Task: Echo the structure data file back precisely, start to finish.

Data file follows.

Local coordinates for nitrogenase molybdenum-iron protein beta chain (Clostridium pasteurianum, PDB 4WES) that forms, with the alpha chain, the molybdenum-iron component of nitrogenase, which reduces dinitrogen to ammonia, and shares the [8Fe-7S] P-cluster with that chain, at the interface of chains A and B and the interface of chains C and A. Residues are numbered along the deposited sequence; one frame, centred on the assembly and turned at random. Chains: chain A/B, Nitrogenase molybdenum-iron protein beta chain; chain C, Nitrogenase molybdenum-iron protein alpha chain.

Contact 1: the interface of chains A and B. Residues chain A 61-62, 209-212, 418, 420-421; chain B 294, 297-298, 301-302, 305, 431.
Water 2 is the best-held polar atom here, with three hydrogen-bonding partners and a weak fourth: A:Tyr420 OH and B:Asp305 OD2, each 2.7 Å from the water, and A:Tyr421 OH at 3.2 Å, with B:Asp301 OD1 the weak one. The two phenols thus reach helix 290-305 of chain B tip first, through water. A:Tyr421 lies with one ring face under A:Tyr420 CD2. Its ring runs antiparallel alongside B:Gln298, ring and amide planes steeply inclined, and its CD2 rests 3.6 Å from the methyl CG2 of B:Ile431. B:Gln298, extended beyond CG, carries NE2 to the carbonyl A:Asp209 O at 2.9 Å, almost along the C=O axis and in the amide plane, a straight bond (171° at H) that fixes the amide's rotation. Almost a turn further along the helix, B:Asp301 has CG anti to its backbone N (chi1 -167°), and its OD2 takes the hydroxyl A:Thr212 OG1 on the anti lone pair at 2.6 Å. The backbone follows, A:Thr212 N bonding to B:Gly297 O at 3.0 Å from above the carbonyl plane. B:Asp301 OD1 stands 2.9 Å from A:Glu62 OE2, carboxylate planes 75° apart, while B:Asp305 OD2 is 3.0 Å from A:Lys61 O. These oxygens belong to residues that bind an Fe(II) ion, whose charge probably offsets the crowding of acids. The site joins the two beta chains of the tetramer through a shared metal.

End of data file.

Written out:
Local coordinates for nitrogenase molybdenum-iron protein beta chain (Clostridium pasteurianum, PDB 4WES) that forms, with the alpha chain, the molybdenum-iron component of nitrogenase, which reduces dinitrogen to ammonia, and shares the [8Fe-7S] P-cluster with that chain, at the interface of chains A and B and the interface of chains C and A. Residues are numbered along the deposited sequence; one frame, centred on the assembly and turned at random. Chains: chain A/B, Nitrogenase molybdenum-iron protein beta chain; chain C, Nitrogenase molybdenum-iron protein alpha chain.

Contact 1: the interface of chains A and B. Residues chain A 61-62, 209-212, 418, 420-421; chain B 294, 297-298, 301-302, 305, 431.
Water 2 is the best-held polar atom here, with three hydrogen-bonding partners and a weak fourth: A:Tyr420 OH and B:Asp305 OD2, each 2.7 Å from the water, and A:Tyr421 OH at 3.2 Å, with B:Asp301 OD1 the weak one. The two phenols thus reach helix 290-305 of chain B tip first, through water. A:Tyr421 lies with one ring face under A:Tyr420 CD2. Its ring runs antiparallel alongside B:Gln298, ring and amide planes steeply inclined, and its CD2 rests 3.6 Å from the methyl CG2 of B:Ile431. B:Gln298, extended beyond CG, carries NE2 to the carbonyl A:Asp209 O at 2.9 Å, almost along the C=O axis and in the amide plane, a straight bond (171° at H) that fixes the amide's rotation. Almost a turn further along the helix, B:Asp301 has CG anti to its backbone N (chi1 -167°), and its OD2 takes the hydroxyl A:Thr212 OG1 on the anti lone pair at 2.6 Å. The backbone follows, A:Thr212 N bonding to B:Gly297 O at 3.0 Å from above the carbonyl plane. B:Asp301 OD1 stands 2.9 Å from A:Glu62 OE2, carboxylate planes 75° apart, while B:Asp305 OD2 is 3.0 Å from A:Lys61 O. These oxygens belong to residues that bind an Fe(II) ion, whose charge probably offsets the crowding of acids. The site joins the two beta chains of the tetramer through a shared metal.